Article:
• btw, download this,
  • I wanted to show you this,
  • please check out,
  • hey go to,
  • see if you can get this to work,
  • this is cool,
  • tell me what you think about,
  • try this,
  • I almost forgot about,
  • I like this,
  • what about,
  • have you seen,
  • interestin,
  • lol,
  • wow,
  • whoa,
  • neat,
  • cool,
  • hmm,
  • psst,
  • hehe,
  • haha,
  • silly,
  • weird,

The message also includes a link, which references the hosted Web page, to the (now infected) computer. This functions only with the AOL software that is used with an AOL subscription. This does not function with the stand-alone AIM client.


Symantec Security Response encourages all users and administrators to adhere to the following basic security "best practices":

  • Use a firewall to block all incoming connections from the Internet to services that should not be publicly available. By default, you should deny all incoming connections and only allow services you explicitly want to offer to the outside world.
  • Enforce a password policy. Complex passwords make it difficult to crack password files on compromised computers. This helps to prevent or limit damage when a computer is compromised.
  • Ensure that programs and users of the computer use the lowest level of privileges necessary to complete a task. When prompted for a root or UAC password, ensure that the program asking for administration-level access is a legitimate application.
  • Disable AutoPlay to prevent the automatic launching of executable files on network and removable drives, and disconnect the drives when not required. If write access is not required, enable read-only mode if the option is available.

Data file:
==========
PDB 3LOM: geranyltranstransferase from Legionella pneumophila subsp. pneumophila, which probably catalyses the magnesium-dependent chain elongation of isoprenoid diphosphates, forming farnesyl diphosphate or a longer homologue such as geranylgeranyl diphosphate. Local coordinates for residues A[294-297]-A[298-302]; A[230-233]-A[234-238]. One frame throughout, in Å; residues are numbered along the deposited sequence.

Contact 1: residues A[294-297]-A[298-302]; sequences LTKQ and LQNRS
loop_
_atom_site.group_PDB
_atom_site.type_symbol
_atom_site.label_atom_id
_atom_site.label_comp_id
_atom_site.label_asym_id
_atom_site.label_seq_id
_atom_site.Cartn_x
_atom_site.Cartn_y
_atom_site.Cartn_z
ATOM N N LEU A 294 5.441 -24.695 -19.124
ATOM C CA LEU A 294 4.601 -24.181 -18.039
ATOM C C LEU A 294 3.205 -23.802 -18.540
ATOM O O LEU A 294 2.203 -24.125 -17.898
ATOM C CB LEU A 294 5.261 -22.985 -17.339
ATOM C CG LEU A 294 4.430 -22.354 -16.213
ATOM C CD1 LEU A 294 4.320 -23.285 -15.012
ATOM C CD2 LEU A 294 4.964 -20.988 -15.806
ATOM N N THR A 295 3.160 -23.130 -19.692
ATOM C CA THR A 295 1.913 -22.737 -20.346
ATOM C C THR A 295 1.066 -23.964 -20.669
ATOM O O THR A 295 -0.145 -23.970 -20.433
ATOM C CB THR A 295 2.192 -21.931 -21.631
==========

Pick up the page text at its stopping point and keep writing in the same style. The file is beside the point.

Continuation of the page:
• Turn off file sharing if not needed. If file sharing is required, use ACLs and password protection to limit access. Disable anonymous access to shared folders. Grant access only to user accounts with strong passwords to folders that must be shared.
  • Turn off and remove unnecessary services. By default, many operating systems install auxiliary services that are not critical. These services are avenues of attack. If they are removed, threats have less avenues of attack.
  • If a threat exploits one or more network services, disable, or block access to, those services until a patch is applied.
  • Always keep your patch levels up-to-date, especially on computers that host public services and are accessible through the firewall, such as HTTP, FTP, mail, and DNS services.
  • Configure your email server to block or remove email that contains file attachments that are commonly used to spread threats, such as .vbs, .bat, .exe, .pif and .scr files.
  • Isolate compromised computers quickly to prevent threats from spreading further. Perform a forensic analysis and restore the computers using trusted media.
  • Train employees not to open attachments unless they are expecting them. Also, do not execute software that is downloaded from the Internet unless it has been scanned for viruses. Simply visiting a compromised Web site can cause infection if certain browser vulnerabilities are not patched.